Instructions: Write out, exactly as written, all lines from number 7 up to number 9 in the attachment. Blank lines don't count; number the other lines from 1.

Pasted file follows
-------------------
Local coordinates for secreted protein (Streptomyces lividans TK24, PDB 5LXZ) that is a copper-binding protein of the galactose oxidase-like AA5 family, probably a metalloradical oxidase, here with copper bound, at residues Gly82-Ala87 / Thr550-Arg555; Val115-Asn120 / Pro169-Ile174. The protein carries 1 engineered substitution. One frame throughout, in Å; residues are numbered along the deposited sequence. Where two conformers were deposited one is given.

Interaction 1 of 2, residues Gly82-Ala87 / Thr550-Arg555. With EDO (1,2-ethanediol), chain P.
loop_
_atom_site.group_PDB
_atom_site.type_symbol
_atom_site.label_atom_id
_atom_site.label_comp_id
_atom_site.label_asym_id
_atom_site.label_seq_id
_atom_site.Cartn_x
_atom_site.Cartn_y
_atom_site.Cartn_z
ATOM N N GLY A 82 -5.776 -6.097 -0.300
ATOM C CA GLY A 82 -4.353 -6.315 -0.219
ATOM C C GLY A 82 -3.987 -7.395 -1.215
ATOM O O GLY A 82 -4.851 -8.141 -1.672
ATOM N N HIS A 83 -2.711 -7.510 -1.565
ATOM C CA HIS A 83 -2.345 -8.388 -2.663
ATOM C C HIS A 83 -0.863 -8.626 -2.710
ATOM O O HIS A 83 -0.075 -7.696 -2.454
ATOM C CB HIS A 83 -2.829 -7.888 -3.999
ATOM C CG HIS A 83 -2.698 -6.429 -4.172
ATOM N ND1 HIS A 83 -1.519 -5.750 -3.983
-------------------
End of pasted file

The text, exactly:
_atom_site.label_comp_id
_atom_site.label_asym_id
_atom_site.label_seq_id